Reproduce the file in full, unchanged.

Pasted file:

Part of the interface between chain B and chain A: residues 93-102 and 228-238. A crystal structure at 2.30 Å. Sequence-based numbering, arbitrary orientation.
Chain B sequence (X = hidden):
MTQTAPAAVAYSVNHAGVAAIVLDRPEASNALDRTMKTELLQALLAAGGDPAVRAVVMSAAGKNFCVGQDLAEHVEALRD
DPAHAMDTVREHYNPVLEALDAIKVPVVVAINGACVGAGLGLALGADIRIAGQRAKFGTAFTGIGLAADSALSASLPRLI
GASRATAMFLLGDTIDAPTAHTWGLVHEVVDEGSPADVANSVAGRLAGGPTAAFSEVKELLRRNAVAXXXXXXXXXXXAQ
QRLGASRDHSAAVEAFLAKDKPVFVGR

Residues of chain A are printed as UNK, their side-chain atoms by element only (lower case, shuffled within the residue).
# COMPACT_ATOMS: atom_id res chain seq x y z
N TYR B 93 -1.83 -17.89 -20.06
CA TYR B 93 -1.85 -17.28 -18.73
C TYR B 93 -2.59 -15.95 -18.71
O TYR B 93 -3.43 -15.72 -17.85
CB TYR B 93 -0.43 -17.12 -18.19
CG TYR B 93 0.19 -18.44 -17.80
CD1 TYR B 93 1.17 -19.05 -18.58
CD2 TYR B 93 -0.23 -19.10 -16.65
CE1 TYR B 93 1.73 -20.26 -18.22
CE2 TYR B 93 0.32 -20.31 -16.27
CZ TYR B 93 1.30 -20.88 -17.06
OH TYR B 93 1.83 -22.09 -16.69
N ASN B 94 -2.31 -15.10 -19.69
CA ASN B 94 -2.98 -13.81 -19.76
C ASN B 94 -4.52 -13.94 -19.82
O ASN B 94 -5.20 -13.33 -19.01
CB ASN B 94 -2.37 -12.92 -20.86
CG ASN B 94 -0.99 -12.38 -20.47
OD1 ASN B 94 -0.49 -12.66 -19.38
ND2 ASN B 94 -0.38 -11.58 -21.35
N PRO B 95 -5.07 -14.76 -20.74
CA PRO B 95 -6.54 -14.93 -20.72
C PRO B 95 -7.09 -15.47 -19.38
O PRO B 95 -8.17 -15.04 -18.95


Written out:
Part of the interface between chain B and chain A: residues 93-102 and 228-238. A crystal structure at 2.30 Å. Sequence-based numbering, arbitrary orientation.
Chain B sequence (X = hidden):
MTQTAPAAVAYSVNHAGVAAIVLDRPEASNALDRTMKTELLQALLAAGGDPAVRAVVMSAAGKNFCVGQDLAEHVEALRD
DPAHAMDTVREHYNPVLEALDAIKVPVVVAINGACVGAGLGLALGADIRIAGQRAKFGTAFTGIGLAADSALSASLPRLI
GASRATAMFLLGDTIDAPTAHTWGLVHEVVDEGSPADVANSVAGRLAGGPTAAFSEVKELLRRNAVAXXXXXXXXXXXAQ
QRLGASRDHSAAVEAFLAKDKPVFVGR

Residues of chain A are printed as UNK, their side-chain atoms by element only (lower case, shuffled within the residue).
# COMPACT_ATOMS: atom_id res chain seq x y z
N TYR B 93 -1.83 -17.89 -20.06
CA TYR B 93 -1.85 -17.28 -18.73
C TYR B 93 -2.59 -15.95 -18.71
O TYR B 93 -3.43 -15.72 -17.85
CB TYR B 93 -0.43 -17.12 -18.19
CG TYR B 93 0.19 -18.44 -17.80
CD1 TYR B 93 1.17 -19.05 -18.58
CD2 TYR B 93 -0.23 -19.10 -16.65
CE1 TYR B 93 1.73 -20.26 -18.22
CE2 TYR B 93 0.32 -20.31 -16.27
CZ TYR B 93 1.30 -20.88 -17.06
OH TYR B 93 1.83 -22.09 -16.69
N ASN B 94 -2.31 -15.10 -19.69
CA ASN B 94 -2.98 -13.81 -19.76
C ASN B 94 -4.52 -13.94 -19.82
O ASN B 94 -5.20 -13.33 -19.01
CB ASN B 94 -2.37 -12.92 -20.86
CG ASN B 94 -0.99 -12.38 -20.47
OD1 ASN B 94 -0.49 -12.66 -19.38
ND2 ASN B 94 -0.38 -11.58 -21.35
N PRO B 95 -5.07 -14.76 -20.74
CA PRO B 95 -6.54 -14.93 -20.72
C PRO B 95 -7.09 -15.47 -19.38
O PRO B 95 -8.17 -15.04 -18.95